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Family Crests and Coat of Arms (heraldry) in Wood, Stone, or Glass

We will research your family (clan) crest or coat of arms from existing archives -or- can design a crest to your requirements. We can carve your crest into wood or stone or can bring your crest to life in a stained glass panel. We can design the glass panel to fit an existing window or set the panel into a wooden frame. We use only traditional materials - natural stone, walnut, and quality cathedral (or other per your design) glass and lead cane.

Coat of arms - hand-carved in limestone Coat of arms - hand-carved in limestone
Coat of arms - hand-carved in Huon wood Standard Coat of arms in Stone
Coat of arms - hand-carved in limestone Coat of arms in stained glass and painted glass
Coat of arms in stained glass and painted glass Coat of arms in stained glass and painted glass

About Tudor Heraldry:

Tudor architecture was developed in a transition period of history just after the fortification period in England (1487 - 1607). The most excellent examples of Tudor architecture can be found with the Tudor manors and castles that were being built by royalty, dukes, lords, large landowners, and rich merchants. It was typical in this time for individuals to register a coat of arms that was commonly engrained into architectural components of these wealthy people's residences. These personal emblems were originally created to be emblazen onto armor to enable recognition of soldiers lost in battle. The motto of the coat of arms was originally the person's battle cry. Many modern-day people regard these emblems or heraldry as "crests" or "family crests". However, the "crest" was really only the upper most portion of these coat of arms - usually found above the "shield". "Family crests" really didn't exist in these times as all coat of arms were for individual people. However, families tended to adopt a key ancester's coat of arms as their own. The shield is the primary focus of the emblem and tends to tell a story about the individual. The "supporters" are animals or people or leaves that tend to be on the left and right of the shield and act as "supports" or "holders". The motto usually is placed on a banner and goes either above or below the shield. These coat of arms that were often interwoven into a house's architecture could take the form of beautiful artwork of stone (found many times in the exterior front elevation of the house - mostly carved in limestone and placed over entrance-ways). Other times it would take the form of wooden embellishments in fireplace accents and doorway spandrils (carved arch). These emblems could also be found in colorful stained and painted glass panels in important windows like stairways and great halls.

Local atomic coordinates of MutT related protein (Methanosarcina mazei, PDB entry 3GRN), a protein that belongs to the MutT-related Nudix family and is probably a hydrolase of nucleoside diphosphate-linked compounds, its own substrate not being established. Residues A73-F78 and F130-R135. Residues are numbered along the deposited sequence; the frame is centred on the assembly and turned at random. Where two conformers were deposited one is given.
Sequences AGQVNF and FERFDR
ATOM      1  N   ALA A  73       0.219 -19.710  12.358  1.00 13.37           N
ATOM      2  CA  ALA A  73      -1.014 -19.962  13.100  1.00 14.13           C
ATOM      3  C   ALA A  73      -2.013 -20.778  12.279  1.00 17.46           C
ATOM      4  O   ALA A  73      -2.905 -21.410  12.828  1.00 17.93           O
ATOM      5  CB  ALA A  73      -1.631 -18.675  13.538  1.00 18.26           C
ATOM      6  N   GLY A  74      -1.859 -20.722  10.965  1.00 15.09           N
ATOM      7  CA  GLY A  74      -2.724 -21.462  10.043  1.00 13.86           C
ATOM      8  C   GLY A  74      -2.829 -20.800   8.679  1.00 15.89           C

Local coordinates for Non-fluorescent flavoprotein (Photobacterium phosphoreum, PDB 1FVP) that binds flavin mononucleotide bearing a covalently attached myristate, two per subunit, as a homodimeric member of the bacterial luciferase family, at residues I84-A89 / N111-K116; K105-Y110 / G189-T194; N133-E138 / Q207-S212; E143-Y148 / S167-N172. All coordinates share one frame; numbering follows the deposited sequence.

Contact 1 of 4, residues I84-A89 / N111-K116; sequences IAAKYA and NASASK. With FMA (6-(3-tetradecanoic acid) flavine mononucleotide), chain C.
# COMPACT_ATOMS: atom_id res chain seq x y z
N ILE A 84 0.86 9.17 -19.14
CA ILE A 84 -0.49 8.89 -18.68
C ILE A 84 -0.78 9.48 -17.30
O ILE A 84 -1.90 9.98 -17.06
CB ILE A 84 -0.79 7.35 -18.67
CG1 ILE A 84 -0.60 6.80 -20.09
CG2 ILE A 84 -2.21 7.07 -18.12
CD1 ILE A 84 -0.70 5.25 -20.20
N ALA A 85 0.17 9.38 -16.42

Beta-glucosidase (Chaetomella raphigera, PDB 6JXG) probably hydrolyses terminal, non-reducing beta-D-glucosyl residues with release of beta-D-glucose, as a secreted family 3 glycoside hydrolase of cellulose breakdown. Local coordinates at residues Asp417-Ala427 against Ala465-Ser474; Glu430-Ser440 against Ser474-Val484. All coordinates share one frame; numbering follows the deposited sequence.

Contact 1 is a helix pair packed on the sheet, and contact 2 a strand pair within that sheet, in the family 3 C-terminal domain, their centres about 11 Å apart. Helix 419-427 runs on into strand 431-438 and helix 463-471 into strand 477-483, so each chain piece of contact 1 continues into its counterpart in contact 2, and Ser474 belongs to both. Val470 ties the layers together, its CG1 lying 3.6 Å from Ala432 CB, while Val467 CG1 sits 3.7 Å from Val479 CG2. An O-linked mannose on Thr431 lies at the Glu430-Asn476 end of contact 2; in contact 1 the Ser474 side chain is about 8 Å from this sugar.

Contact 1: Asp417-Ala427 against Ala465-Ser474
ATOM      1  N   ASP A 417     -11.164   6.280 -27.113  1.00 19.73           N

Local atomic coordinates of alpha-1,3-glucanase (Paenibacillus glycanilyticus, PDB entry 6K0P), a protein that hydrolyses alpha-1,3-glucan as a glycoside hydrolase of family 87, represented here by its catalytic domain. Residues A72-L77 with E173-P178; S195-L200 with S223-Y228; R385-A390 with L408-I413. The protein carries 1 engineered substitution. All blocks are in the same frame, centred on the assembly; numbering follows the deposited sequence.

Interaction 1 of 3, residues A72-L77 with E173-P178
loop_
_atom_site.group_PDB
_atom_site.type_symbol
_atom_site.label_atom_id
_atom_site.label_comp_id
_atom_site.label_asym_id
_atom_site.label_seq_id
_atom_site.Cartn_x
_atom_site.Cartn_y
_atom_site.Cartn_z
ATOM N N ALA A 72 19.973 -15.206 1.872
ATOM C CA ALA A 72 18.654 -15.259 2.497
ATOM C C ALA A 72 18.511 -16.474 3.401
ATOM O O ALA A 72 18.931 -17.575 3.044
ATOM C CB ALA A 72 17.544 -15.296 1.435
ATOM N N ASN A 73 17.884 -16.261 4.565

Date of last Modification: March 21, 2011
Contact: info@tudorartisans.com
Copyright: Tudor Artisans Inc. 1999-2009